The prostate is a small doughnut shaped male sex gland that surrounds the neck of the bladder and urethra. Its main function is contributing to seminal fluid.
There are three main conditions that can affect the prostate gland. Prostatitis, common in men of all ages, means inflammation of the prostate gland. Bacterial infection and hormonal changes in older men are the usual causes. The inflammation can result in urine retention which in turn can cause bladder, urethra and kidney infection. Symptoms include pain, usually between the scrotum and rectum, difficulty in passing water, frequent urination with a burning sensation, dribbling after urination, feelings of fullness of the bladder, and blood or pus in the urine. Later on, symptoms can include lower back pain and impotence, with difficult urination.
Enlarged prostate, usually called Benign Prostatic Hyperplasia (BPH), is the gradual enlargement of the prostate. It occurs in over sixty percent of all men over the age of fifty, and three quarters of men over seventy years of age. The usual cause is hormonal changes causing overproduction of prostate cells. Eventually the enlarged prostate obstructs the urethra, so that complete emptying of the bladder becomes difficult. All the symptoms mentioned above for Prostatitis are also commonly present.
Left untreated, BPH gets worse with age, yet most men avoid seeing their doctor for fear it might be cancer. However, BPH is simple to treat with nutritional medicine before it ever develops into cancer. If you have any worries, don’t be afraid to see the doctor, and follow the suggestions given below as well.
Prostate cancer is mainly a disease of ageing. Approximately 80 percent of all prostate cancer occurs in men over the age of 65, increasing in likelihood with age. Fortunately, although it is relatively common, in most cases prostate cancer is slow-growing, particularly in older men. The symptoms are similar to that of prostatitis (inflammation) and benign enlargement of the prostate (BPH), so it’s important that a professional diagnosis is made by your doctor via a rectal examination and a PSA test (blood test to detect elevated levels of a substance called prostate-specific antigen). These tests should be carried out on all men over the age of about 50, as early detection can often help stop the cancer spread to other sites.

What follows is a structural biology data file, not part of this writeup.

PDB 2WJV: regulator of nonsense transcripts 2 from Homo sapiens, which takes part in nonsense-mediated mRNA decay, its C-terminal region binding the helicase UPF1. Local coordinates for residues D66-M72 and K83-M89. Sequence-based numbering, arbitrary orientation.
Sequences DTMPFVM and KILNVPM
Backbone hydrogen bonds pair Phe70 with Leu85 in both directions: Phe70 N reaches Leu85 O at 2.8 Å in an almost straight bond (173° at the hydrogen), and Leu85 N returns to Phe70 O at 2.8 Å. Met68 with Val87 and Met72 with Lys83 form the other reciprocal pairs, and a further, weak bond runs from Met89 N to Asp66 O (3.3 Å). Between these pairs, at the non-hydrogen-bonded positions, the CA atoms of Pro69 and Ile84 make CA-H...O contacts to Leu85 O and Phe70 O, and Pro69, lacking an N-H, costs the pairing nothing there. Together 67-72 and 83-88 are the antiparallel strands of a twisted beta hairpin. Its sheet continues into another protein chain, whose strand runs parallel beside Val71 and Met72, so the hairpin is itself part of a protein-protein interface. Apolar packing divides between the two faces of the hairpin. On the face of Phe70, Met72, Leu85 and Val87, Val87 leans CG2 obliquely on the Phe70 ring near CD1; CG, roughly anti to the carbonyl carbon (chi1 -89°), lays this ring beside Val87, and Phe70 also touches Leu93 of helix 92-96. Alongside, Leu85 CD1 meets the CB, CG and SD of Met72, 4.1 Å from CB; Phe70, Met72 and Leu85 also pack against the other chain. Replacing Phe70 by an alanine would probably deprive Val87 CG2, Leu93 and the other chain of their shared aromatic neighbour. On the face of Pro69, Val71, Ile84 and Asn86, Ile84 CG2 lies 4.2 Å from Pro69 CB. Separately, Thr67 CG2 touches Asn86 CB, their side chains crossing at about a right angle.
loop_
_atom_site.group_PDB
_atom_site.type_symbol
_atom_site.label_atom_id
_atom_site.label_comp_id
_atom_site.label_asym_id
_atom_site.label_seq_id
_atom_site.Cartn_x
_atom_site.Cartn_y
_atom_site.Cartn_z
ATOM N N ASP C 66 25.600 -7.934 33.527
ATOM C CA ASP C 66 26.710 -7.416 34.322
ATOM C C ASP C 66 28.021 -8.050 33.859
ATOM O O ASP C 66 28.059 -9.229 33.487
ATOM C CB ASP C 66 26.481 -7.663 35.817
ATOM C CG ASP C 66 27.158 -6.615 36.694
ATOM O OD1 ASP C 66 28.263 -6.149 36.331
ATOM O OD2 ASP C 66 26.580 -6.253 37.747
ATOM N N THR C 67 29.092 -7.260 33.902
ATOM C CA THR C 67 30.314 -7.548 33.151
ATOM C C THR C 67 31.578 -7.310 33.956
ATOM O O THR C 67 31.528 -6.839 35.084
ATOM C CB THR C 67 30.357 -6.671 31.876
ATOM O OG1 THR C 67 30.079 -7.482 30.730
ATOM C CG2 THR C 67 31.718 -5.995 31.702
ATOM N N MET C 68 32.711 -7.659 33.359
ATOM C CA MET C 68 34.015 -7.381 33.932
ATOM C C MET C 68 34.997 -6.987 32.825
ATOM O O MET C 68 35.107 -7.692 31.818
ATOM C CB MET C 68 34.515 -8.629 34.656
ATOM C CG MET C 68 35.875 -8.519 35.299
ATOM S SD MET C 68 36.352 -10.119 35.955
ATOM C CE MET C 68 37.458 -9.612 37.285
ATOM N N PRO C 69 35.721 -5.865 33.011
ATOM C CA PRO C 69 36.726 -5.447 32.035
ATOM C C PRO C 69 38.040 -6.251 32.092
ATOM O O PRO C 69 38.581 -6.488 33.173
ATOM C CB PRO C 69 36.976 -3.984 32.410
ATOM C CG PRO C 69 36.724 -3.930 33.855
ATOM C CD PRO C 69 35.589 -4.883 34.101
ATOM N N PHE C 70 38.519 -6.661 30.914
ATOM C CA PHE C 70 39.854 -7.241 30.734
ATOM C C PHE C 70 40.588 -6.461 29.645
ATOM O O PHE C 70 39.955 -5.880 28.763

Nutritional considerations for Prostatitis and Benign Prostatic Hyperplasia (BPH)
Once the Doctor has ruled out the possibility of cancer, it is possible to treat yourself with nutrition. It is important, however, to first have that check-up with the Doctor.
As men age there are many significant changes in hormone levels. Testosterone levels decrease after the age of fifty, while other hormones such as prolactin, oestradiol, LH, FSH and others are increased. This creates an increase in the amount of dihydrotestosterone (DHT) within the prostate. DHT is a very potent sex hormone derived from testosterone, and is responsible for the overproduction of prostate cells which cause the enlargement. Various hormonal changes prevent the excess DHT from being excreted. Furthermore, the increased prostate protocol reviews 2021 prolactin causes further testosterone to be taken into the prostate, and the problem escalates.
So what has all this to do with Nutrition you might ask?
A deficiency of zinc and essential fatty acids is known to be involved in those who produce too much DHT. Excess cholesterol also contributes to the problem, so it’s wise to check your cholesterol levels and reduce if necessary.
These undesirable levels of prolactin are increased by beer and stress. Drugs that reduce prolactin reduce many of the symptoms of BHP. However, these drugs have severe side effects (such as impotence). Fortunately, it appears that the trace mineral zinc and vitamin B6 can reduce prolactin levels as well, yet produce no side effects at prescribed doses.
Zinc has been shown to reduce the size of the enlarged prostate and accompanying symptoms in the majority of cases. Not all forms of zinc are equally well absorbed, so it is important to choose a good quality supplement. Several factors in BPH suggest the use of zinc. Intestinal uptake of zinc is impaired by oestrogens (found in beer). Since oestrogen levels are increased in men with BPH, zinc uptake may be low despite adequate dietary intake. Providing high quality zinc may compensate for oestrogen’s depression of zinc uptake.
Alcohol also reduces zinc uptake and increases zinc excretion, leading to relative zinc deficiency. In addition, alcohol reduces active vitamin B6 levels which may further reduce zinc stores.